North River Boats of Roseburg, Ore., builder of Almar aluminum boats for the U.S. Coast Guard, Navy and state and local governments, delivered the 30-foot Mary Firstenburg to the Clark County (Wash.) Fire Department. The fireboat features a 5.7-liter Kodiak 350 that drives a Hale 1,500-gpm pump. There is a Crossfire monitor on the stern and 1,250-gpm Task Force Tips monitor on the bow.

Patrol boats
This sector has proved to be busy during the past year as foreign countries tap U.S. builders for security watercraft. Demand has also been steady from U.S. law enforcement agencies and the U.S. military, with a few of the industry’s less prominent builders getting in on the action.

Keeping busy beyond fireboats, MetalCraft Marine was awarded a contract to build four long-range interceptor II (LRI II) boats for the U.S. Coast Guard. The five-year contract is valued at a potential $10.1 million with the option for up to 10 boats.

The 33-foot patrol boats are powered by twin Cummins Tier 3 6.7-liter diesel engines and Ultra Jet 305 drives with electronic joystick controls. All systems are designed for equatorial and arctic conditions, and each patrol boat has a fully integrated standard Coast Guard Furuno electronics package.

Fireboat 20's aluminum superstructure was built by Kvichak Marine.

Courtesy Foss Maritime

The LRI II has a range of 236 nautical miles and can reach a top speed of 42 knots. 

Somerset, Mass.-based Gladding-Hearn, which built Fort Ripley, a multipurpose fast-response boat profiled on page 32, continues to supply new patrol boats to the New York City Police Department. The shipyard delivered the second 61-foot boat of an order of five to NYPD’s Harbor Unit.

The boats feature a Chesapeake-class hull. They have squared-off bows with fendering and push knees. The boats are designed to respond to a wide variety of emergencies and include a patient triage room, diver’s ready room and a fly bridge. The decks are heated for winter operations.

The patrol boats are powered by twin 10-cylinder MTU-10V2000M94 diesels each producing 1,600 bhp at 2,450 rpm. The engines drive Hamilton HM521 waterjets through ZF3000 gearboxes. Top speed is more than 35 knots.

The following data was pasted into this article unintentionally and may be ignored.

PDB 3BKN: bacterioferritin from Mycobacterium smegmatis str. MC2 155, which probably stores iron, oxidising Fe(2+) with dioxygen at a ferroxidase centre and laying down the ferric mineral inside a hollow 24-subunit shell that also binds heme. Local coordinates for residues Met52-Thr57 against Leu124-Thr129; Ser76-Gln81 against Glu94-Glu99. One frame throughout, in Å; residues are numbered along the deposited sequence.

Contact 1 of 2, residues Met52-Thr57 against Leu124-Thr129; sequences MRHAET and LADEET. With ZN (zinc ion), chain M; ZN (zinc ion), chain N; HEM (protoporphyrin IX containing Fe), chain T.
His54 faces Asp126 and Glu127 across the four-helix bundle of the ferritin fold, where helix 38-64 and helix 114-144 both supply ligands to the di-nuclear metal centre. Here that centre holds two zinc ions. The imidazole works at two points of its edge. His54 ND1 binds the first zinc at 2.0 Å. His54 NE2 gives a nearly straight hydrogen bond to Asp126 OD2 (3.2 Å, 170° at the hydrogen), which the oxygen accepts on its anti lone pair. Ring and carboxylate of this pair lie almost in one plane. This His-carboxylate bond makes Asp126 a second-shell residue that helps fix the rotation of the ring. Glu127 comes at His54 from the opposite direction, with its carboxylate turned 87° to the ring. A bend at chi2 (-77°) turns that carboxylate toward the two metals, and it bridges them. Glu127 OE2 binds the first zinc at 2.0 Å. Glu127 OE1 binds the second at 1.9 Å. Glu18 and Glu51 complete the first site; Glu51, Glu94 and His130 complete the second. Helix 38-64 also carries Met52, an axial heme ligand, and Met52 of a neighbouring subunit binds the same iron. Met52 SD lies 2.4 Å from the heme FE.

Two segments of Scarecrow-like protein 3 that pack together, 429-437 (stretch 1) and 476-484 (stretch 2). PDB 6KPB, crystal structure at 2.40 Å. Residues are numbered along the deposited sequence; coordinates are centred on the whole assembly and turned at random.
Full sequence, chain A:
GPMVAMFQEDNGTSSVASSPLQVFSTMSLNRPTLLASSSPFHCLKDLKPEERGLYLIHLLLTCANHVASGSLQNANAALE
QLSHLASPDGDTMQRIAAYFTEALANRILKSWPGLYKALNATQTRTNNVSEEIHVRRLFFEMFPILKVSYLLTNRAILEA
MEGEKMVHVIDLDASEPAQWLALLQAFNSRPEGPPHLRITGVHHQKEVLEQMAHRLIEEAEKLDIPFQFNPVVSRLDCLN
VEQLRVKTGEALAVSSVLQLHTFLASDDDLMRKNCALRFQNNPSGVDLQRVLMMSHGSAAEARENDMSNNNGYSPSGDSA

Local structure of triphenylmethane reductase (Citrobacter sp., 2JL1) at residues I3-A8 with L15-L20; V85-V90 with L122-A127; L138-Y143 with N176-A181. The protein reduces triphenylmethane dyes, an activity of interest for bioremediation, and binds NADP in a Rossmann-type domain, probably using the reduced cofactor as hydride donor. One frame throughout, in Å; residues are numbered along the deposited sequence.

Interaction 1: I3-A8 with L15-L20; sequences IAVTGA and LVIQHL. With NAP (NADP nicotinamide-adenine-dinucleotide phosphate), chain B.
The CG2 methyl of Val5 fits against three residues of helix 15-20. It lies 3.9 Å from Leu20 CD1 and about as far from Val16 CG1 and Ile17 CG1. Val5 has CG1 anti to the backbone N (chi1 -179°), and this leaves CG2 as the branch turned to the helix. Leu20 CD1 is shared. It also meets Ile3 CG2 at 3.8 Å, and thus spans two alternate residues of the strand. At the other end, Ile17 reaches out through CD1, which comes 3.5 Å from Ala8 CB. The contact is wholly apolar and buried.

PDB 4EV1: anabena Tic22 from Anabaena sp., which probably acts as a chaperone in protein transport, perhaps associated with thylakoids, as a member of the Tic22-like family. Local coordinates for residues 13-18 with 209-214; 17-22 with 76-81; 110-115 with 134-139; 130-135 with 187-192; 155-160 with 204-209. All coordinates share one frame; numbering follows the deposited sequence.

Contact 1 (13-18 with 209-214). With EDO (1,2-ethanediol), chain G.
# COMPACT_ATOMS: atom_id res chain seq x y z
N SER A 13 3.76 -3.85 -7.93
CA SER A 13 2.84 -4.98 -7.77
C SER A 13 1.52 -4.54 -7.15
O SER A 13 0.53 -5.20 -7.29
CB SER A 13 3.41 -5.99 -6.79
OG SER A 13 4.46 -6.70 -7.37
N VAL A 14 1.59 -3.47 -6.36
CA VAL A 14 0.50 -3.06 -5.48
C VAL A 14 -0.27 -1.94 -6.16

On the military side of the ledger, Metal Shark Boats of Jeanerette, La., was awarded a contract to build up to 350 high-speed maneuverable surface target (HSMST) boats for the U.S. Navy.

The new boats are based on Metal Shark’s 26-foot Relentless center console design. They include a welded aluminum hull, cockpit and side decks, foam flotation below decks and in gunwales, and sheathed foam collar fendering. The boats will be used for advanced weapons systems testing and fleet training.

C&G Boat Works of Mobile, Ala., is building two new patrol boats for the U.S. Navy’s Naval System Command. The patrol boats are used by officer trainees at the U.S. Naval Academy in Annapolis, Md., and include classroom space and simulated navigation and control systems.

Mary ​Firstenburg, the new fire and rescue boat for Clark County in Washington state, is put through its paces on the Columbia River.

Brian Gauvin

Swiftships Shipbuilders of Morgan City, La., is among the U.S. yards taking advantage of demand from foreign customers. In February 2014, Swiftships delivered two 120-foot coastal patrol craft (CPC) to the Iraqi navy through the Foreign Military Sales program with the U.S. Navy.

The aluminum vessels, propelled by three MTU 16V2000 diesel engines with three propellers, can top 30 knots and can sustain a 25-man crew for up to six days. Swiftships also was scheduled to deliver four 91-foot patrol boats for the Egyptian navy in 2014.